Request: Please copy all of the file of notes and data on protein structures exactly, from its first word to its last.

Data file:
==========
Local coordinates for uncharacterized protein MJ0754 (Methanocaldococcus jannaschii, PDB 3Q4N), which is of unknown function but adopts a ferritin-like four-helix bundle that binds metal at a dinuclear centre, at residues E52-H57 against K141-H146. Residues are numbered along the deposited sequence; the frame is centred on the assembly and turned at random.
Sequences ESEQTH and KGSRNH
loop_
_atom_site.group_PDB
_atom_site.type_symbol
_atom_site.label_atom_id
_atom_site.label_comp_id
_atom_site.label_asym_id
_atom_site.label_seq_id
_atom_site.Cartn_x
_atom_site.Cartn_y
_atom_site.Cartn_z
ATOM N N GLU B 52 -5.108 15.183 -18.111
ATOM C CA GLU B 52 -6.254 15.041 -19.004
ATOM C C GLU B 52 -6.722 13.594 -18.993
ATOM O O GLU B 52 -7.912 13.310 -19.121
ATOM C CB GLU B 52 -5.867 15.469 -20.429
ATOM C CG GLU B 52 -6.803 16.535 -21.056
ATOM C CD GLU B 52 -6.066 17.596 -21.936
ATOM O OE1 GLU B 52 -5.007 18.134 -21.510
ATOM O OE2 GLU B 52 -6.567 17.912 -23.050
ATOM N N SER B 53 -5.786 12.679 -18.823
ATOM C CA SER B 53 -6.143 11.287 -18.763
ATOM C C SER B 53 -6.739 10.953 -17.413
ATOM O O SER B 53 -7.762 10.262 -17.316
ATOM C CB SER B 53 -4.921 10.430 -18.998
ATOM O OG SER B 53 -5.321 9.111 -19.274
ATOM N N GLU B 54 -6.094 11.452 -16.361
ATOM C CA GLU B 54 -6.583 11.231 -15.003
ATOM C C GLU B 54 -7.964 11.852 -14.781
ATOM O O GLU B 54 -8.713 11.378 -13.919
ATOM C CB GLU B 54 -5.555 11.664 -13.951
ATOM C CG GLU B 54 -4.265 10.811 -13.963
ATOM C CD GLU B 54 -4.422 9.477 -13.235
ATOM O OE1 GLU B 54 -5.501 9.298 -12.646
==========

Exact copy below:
Local coordinates for uncharacterized protein MJ0754 (Methanocaldococcus jannaschii, PDB 3Q4N), which is of unknown function but adopts a ferritin-like four-helix bundle that binds metal at a dinuclear centre, at residues E52-H57 against K141-H146. Residues are numbered along the deposited sequence; the frame is centred on the assembly and turned at random.
Sequences ESEQTH and KGSRNH
loop_
_atom_site.group_PDB
_atom_site.type_symbol
_atom_site.label_atom_id
_atom_site.label_comp_id
_atom_site.label_asym_id
_atom_site.label_seq_id
_atom_site.Cartn_x
_atom_site.Cartn_y
_atom_site.Cartn_z
ATOM N N GLU B 52 -5.108 15.183 -18.111
ATOM C CA GLU B 52 -6.254 15.041 -19.004
ATOM C C GLU B 52 -6.722 13.594 -18.993
ATOM O O GLU B 52 -7.912 13.310 -19.121
ATOM C CB GLU B 52 -5.867 15.469 -20.429
ATOM C CG GLU B 52 -6.803 16.535 -21.056
ATOM C CD GLU B 52 -6.066 17.596 -21.936
ATOM O OE1 GLU B 52 -5.007 18.134 -21.510
ATOM O OE2 GLU B 52 -6.567 17.912 -23.050
ATOM N N SER B 53 -5.786 12.679 -18.823
ATOM C CA SER B 53 -6.143 11.287 -18.763
ATOM C C SER B 53 -6.739 10.953 -17.413
ATOM O O SER B 53 -7.762 10.262 -17.316
ATOM C CB SER B 53 -4.921 10.430 -18.998
ATOM O OG SER B 53 -5.321 9.111 -19.274
ATOM N N GLU B 54 -6.094 11.452 -16.361
ATOM C CA GLU B 54 -6.583 11.231 -15.003
ATOM C C GLU B 54 -7.964 11.852 -14.781
ATOM O O GLU B 54 -8.713 11.378 -13.919
ATOM C CB GLU B 54 -5.555 11.664 -13.951
ATOM C CG GLU B 54 -4.265 10.811 -13.963
ATOM C CD GLU B 54 -4.422 9.477 -13.235
ATOM O OE1 GLU B 54 -5.501 9.298 -12.646